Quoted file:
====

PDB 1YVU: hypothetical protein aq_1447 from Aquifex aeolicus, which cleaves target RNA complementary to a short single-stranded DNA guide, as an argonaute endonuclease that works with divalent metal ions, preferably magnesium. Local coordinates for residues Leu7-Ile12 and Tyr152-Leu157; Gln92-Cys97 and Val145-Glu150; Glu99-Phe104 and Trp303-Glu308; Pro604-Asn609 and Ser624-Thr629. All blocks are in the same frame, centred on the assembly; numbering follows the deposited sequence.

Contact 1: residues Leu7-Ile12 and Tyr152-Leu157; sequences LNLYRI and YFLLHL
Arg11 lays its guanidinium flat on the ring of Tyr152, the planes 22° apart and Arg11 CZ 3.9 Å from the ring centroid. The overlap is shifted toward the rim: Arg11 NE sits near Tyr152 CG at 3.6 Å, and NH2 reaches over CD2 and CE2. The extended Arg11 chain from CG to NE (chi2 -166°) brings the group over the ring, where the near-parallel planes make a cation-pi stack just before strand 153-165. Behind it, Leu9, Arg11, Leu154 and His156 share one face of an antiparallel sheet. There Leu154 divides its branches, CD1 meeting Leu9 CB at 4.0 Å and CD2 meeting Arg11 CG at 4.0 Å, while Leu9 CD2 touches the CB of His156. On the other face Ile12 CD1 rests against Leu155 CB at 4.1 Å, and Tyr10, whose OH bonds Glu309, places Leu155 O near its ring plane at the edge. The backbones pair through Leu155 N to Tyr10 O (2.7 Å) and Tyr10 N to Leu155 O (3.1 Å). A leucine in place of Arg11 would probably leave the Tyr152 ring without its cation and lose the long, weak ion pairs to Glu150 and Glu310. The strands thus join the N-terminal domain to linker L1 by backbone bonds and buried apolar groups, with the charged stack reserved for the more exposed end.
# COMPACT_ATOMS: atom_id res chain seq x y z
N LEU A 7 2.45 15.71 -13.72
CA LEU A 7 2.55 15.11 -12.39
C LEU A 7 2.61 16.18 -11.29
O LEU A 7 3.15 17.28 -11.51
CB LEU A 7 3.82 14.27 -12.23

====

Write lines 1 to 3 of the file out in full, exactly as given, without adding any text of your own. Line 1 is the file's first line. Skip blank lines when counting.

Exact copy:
PDB 1YVU: hypothetical protein aq_1447 from Aquifex aeolicus, which cleaves target RNA complementary to a short single-stranded DNA guide, as an argonaute endonuclease that works with divalent metal ions, preferably magnesium. Local coordinates for residues Leu7-Ile12 and Tyr152-Leu157; Gln92-Cys97 and Val145-Glu150; Glu99-Phe104 and Trp303-Glu308; Pro604-Asn609 and Ser624-Thr629. All blocks are in the same frame, centred on the assembly; numbering follows the deposited sequence.

Contact 1: residues Leu7-Ile12 and Tyr152-Leu157; sequences LNLYRI and YFLLHL
Arg11 lays its guanidinium flat on the ring of Tyr152, the planes 22° apart and Arg11 CZ 3.9 Å from the ring centroid. The overlap is shifted toward the rim: Arg11 NE sits near Tyr152 CG at 3.6 Å, and NH2 reaches over CD2 and CE2. The extended Arg11 chain from CG to NE (chi2 -166°) brings the group over the ring, where the near-parallel planes make a cation-pi stack just before strand 153-165. Behind it, Leu9, Arg11, Leu154 and His156 share one face of an antiparallel sheet. There Leu154 divides its branches, CD1 meeting Leu9 CB at 4.0 Å and CD2 meeting Arg11 CG at 4.0 Å, while Leu9 CD2 touches the CB of His156. On the other face Ile12 CD1 rests against Leu155 CB at 4.1 Å, and Tyr10, whose OH bonds Glu309, places Leu155 O near its ring plane at the edge. The backbones pair through Leu155 N to Tyr10 O (2.7 Å) and Tyr10 N to Leu155 O (3.1 Å). A leucine in place of Arg11 would probably leave the Tyr152 ring without its cation and lose the long, weak ion pairs to Glu150 and Glu310. The strands thus join the N-terminal domain to linker L1 by backbone bonds and buried apolar groups, with the charged stack reserved for the more exposed end.